Applying outmoded telecommunication regulations and rules to the internet creates more problems than it resolves.
Nuanced regulations that address the risk to users should take precedence over measures that tighten access points to
the detriment of many communities and individuals.
It would also necessitate that internet service providers keep even more data about users than they already do. The
entry barrier to the internet is currently low enough to serve as a media outlet. This supports the spread of
democratic speech because any reader or user can become a content creator.
Telecommunications professionals with an eye on leadership positions with broadcasters, cell phone companies, Internet
service providers, radio stations, and TV networks pursue master’s degrees in telecommunications. These programs allow
students to explore fundamental theories and current industry practices, with an emphasis on developing the skills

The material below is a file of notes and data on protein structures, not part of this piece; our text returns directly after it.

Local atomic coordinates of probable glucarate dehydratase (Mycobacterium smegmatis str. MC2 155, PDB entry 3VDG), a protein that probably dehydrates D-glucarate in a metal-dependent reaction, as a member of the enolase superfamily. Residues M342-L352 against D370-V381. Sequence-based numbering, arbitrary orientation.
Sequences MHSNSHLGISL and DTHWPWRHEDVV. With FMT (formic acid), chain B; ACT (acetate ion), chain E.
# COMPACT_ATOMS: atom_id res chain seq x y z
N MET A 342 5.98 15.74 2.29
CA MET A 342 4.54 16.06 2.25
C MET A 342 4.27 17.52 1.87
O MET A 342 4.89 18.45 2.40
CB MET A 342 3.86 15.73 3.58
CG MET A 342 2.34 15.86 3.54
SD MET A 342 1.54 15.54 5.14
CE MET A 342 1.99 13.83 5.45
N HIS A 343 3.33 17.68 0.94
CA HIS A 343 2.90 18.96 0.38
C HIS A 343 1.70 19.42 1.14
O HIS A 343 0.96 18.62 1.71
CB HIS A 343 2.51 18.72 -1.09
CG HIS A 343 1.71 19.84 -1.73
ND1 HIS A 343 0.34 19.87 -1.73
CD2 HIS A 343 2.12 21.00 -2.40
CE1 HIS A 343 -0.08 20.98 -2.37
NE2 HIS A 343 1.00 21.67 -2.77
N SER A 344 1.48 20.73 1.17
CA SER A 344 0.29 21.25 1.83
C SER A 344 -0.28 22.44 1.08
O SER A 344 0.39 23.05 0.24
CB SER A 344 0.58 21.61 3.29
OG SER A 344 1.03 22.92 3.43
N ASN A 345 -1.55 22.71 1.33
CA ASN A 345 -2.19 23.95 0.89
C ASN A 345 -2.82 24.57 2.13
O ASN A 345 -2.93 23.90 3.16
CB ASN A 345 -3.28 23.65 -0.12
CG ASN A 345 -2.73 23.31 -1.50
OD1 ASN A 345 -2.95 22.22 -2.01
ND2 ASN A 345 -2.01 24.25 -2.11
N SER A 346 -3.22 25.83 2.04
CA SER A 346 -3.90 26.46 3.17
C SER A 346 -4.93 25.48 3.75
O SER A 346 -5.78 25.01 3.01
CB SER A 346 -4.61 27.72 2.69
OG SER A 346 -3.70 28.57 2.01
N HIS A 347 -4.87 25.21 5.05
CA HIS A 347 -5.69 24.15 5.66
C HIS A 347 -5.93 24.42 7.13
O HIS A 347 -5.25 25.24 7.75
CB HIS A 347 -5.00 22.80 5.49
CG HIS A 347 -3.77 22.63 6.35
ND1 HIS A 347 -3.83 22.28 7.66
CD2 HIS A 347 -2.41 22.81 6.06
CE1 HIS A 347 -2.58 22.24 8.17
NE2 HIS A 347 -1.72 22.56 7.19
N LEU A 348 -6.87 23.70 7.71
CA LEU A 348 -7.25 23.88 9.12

necessary to become industry leaders.
Master’s degrees in telecommunications prepare students with the technological skills, critical tools, and the
knowledge needed to perform, persuade, and communicate in our global media environment. In addition to a focus on
media industries and technologies, many programs emphasize globalism through international and comparative studies.
Just a few of the topics studied in a master’s degree in telecommunications include:
Internet-based distribution systems
Comparative studies of digital broadcasting
Media literacy and citizenship
Journalism history and media sociology
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